▼   How does the Communication Sciences and Disorders PhD program at the University of South Alabama compare to others?
We are the only program in the state of Alabama that offers a PhD in Communication Sciences and Disorders, which provides us unmatched opportunities to innovate and remain at the forefront of clinical research in our field. In addition, our department is housed within the Health Sciences building that affords us the opportunity to engage in interprofessional collaboration with other departments (nursing, physical and occupational therapy, physician associates). We also have our own space for teaching and designated research labs with cutting edge technology that are not readily available at other programs around the country. For instance, our Swallowing Disorders Initiative (SDI) Lab has an in-house videofluoroscopy unit, the Auditory Event-Related Potentials (AERP) Lab has electroencephalography (EEG), and the Vestibular and Balance (VaB) Lab has video Head Impulse Testing (vHIT) and a static posturography platform.
▼   How many students are in the Communication Sciences and Disorders PhD program?

There are typically between 2-10 doctoral students in the PhD program at any given time, with the number of students growing as we continue to attract prospects locally, nationally, and internationally.

▼   Do I need a background in communication sciences and disorders in order to be admitted to the PhD program?

Although it is encouraged to have some background in communication sciences and disorders, it is not required to be admitted to the PhD program. However, we recommend you have a background in some similar or relevant sub-discipline or clinical experience (e.g., behavioral sciences) and are a good fit with one of our faculty research mentors. You must also have earned or are in the processing of completing a graduate degree from an accredited institution.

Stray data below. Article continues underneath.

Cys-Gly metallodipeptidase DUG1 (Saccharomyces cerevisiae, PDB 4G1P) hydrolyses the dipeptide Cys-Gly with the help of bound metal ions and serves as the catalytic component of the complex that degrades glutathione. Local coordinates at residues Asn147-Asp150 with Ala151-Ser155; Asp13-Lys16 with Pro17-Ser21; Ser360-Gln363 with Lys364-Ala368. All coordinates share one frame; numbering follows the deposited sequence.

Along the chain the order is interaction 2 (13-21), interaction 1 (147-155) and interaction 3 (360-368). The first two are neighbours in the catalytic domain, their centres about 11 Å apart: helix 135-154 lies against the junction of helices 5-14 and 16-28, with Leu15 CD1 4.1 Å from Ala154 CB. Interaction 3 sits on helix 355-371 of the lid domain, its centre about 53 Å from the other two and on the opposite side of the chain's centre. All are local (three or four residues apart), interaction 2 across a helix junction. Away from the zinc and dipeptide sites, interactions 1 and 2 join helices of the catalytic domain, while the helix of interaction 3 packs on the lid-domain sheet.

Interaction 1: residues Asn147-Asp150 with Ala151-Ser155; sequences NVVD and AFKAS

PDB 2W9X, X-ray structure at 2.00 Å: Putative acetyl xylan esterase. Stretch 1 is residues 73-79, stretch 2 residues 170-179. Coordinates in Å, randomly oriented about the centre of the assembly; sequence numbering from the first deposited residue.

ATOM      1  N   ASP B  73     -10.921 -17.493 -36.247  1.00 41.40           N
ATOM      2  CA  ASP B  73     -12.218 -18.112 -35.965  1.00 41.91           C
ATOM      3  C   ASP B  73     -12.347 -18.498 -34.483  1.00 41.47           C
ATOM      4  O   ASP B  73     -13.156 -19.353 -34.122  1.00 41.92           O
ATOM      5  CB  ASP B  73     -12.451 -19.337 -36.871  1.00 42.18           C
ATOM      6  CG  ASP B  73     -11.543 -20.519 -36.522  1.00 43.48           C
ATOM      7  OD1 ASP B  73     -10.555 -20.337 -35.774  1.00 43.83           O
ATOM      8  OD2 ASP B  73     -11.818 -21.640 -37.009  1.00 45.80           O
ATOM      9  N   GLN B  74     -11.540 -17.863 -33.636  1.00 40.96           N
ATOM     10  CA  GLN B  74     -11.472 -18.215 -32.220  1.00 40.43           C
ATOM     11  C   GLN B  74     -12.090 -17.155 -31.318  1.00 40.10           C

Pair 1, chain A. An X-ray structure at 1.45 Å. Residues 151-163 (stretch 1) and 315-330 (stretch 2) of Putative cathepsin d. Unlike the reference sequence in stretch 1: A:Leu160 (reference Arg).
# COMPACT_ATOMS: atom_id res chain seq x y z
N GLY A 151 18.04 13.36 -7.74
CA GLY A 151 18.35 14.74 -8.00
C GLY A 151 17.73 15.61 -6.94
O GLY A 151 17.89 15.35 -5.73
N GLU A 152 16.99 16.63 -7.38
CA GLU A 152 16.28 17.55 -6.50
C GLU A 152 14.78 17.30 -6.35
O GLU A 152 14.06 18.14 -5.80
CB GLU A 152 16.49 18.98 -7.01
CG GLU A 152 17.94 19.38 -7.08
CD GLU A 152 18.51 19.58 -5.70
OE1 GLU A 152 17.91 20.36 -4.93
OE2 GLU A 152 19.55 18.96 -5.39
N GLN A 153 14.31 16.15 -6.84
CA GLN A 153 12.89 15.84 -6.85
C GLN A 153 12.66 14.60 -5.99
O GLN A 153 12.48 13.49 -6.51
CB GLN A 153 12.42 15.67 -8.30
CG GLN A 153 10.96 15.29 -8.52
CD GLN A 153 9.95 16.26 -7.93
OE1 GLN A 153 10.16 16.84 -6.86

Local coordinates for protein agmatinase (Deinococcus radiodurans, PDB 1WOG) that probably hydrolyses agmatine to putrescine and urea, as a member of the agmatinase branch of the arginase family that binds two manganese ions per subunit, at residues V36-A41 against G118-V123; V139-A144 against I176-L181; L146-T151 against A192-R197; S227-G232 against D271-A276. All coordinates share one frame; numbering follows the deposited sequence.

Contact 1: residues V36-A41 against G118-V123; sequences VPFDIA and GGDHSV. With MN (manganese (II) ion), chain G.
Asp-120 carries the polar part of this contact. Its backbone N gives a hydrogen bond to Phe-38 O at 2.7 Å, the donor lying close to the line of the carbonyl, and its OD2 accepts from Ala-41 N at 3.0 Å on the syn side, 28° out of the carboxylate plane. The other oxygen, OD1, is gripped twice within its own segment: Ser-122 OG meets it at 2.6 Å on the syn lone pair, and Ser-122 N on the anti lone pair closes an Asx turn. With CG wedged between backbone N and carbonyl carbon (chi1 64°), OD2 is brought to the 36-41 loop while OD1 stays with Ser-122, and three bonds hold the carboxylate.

▼   What coursework is required to apply to the PhD program?

Although there are some foundational research and statistical courses required while enrolled, the coursework for students in the PhD program is largely tailored to the student’s research interest area and academic goals. Please see the PhD Student Handbook to see the coursework requirements.

▼   How do I apply to the Communication Sciences and Disorders PhD program?

The application process for the PhD program is streamlined through the CSDCAS web-application. After confirming you meet the criteria to be considered for admission, create a CSDCAS account, and complete the Colleges Attended section where you will be prompted to select an institution. Select the University of South Alabama Communication Sciences and Disorders PhD program and complete all fields required for submission.

▼   Can I be accepted for any semester (e.g., Fall, Spring or Summer)?